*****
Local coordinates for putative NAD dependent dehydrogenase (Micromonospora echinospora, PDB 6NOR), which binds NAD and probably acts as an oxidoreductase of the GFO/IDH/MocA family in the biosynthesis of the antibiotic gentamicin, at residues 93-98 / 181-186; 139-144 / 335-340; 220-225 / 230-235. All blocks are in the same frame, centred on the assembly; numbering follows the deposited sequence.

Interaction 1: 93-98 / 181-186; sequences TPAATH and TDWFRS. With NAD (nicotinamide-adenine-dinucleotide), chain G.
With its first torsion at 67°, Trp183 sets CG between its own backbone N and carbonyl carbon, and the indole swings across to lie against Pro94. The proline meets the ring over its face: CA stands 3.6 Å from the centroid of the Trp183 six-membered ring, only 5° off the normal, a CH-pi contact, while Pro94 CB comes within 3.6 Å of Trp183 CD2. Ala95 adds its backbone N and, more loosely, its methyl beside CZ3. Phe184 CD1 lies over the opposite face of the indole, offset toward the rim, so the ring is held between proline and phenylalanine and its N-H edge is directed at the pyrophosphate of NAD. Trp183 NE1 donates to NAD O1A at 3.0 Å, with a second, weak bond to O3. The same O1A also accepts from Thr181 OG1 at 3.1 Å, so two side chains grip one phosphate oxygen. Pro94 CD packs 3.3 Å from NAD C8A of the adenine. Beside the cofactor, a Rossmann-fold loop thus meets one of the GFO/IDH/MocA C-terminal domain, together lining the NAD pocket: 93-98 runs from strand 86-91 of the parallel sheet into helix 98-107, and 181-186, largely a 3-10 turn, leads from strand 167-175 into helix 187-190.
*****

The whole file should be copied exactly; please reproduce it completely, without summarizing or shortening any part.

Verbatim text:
Local coordinates for putative NAD dependent dehydrogenase (Micromonospora echinospora, PDB 6NOR), which binds NAD and probably acts as an oxidoreductase of the GFO/IDH/MocA family in the biosynthesis of the antibiotic gentamicin, at residues 93-98 / 181-186; 139-144 / 335-340; 220-225 / 230-235. All blocks are in the same frame, centred on the assembly; numbering follows the deposited sequence.

Interaction 1: 93-98 / 181-186; sequences TPAATH and TDWFRS. With NAD (nicotinamide-adenine-dinucleotide), chain G.
With its first torsion at 67°, Trp183 sets CG between its own backbone N and carbonyl carbon, and the indole swings across to lie against Pro94. The proline meets the ring over its face: CA stands 3.6 Å from the centroid of the Trp183 six-membered ring, only 5° off the normal, a CH-pi contact, while Pro94 CB comes within 3.6 Å of Trp183 CD2. Ala95 adds its backbone N and, more loosely, its methyl beside CZ3. Phe184 CD1 lies over the opposite face of the indole, offset toward the rim, so the ring is held between proline and phenylalanine and its N-H edge is directed at the pyrophosphate of NAD. Trp183 NE1 donates to NAD O1A at 3.0 Å, with a second, weak bond to O3. The same O1A also accepts from Thr181 OG1 at 3.1 Å, so two side chains grip one phosphate oxygen. Pro94 CD packs 3.3 Å from NAD C8A of the adenine. Beside the cofactor, a Rossmann-fold loop thus meets one of the GFO/IDH/MocA C-terminal domain, together lining the NAD pocket: 93-98 runs from strand 86-91 of the parallel sheet into helix 98-107, and 181-186, largely a 3-10 turn, leads from strand 167-175 into helix 187-190.